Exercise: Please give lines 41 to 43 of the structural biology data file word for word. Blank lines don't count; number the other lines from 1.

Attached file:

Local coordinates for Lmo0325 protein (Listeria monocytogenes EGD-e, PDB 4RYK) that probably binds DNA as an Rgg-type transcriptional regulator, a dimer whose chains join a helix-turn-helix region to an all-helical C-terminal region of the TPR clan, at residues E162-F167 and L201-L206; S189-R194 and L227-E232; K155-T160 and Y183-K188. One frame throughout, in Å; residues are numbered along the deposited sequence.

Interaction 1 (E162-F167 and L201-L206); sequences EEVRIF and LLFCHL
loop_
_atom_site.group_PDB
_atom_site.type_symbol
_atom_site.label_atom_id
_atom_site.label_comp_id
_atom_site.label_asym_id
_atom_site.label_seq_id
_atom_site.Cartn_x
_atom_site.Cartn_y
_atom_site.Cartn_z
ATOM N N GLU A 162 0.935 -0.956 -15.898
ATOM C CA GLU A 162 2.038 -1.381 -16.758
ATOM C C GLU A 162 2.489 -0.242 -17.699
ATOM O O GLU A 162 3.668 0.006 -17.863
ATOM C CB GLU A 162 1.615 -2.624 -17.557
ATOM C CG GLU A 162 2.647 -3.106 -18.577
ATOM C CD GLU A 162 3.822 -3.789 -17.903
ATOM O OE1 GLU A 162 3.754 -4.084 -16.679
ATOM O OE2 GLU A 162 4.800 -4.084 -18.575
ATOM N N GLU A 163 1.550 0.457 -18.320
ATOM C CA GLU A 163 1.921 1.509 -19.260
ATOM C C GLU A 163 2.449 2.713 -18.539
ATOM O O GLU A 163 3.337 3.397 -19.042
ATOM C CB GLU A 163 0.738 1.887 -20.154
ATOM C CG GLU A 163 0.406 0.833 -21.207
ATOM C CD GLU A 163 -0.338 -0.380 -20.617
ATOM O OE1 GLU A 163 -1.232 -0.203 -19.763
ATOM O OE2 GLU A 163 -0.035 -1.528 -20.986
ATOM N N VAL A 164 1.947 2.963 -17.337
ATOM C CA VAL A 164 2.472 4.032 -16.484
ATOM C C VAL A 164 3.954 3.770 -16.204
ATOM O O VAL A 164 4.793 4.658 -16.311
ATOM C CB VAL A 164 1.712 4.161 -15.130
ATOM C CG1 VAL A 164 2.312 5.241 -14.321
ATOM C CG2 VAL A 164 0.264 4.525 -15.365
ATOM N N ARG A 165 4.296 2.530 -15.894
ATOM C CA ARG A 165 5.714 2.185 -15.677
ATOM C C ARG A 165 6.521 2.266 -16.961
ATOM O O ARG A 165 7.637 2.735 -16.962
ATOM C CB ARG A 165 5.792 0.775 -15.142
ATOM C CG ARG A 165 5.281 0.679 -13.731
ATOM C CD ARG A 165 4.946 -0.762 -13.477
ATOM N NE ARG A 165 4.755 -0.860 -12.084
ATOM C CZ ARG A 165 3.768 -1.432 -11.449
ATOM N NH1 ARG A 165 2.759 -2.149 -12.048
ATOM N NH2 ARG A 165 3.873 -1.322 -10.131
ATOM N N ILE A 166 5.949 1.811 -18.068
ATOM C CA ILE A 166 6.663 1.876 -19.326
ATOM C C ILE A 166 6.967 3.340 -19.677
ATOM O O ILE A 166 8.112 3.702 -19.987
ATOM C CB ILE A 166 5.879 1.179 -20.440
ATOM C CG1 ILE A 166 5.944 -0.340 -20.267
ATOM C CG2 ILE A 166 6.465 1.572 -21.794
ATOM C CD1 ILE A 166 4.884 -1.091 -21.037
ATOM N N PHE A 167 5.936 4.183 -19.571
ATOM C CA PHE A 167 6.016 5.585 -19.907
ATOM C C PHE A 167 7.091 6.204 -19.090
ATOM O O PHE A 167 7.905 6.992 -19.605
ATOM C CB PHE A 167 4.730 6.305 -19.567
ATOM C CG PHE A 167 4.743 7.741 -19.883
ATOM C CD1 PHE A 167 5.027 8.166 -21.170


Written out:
ATOM O O ARG A 165 7.637 2.735 -16.962
ATOM C CB ARG A 165 5.792 0.775 -15.142
ATOM C CG ARG A 165 5.281 0.679 -13.731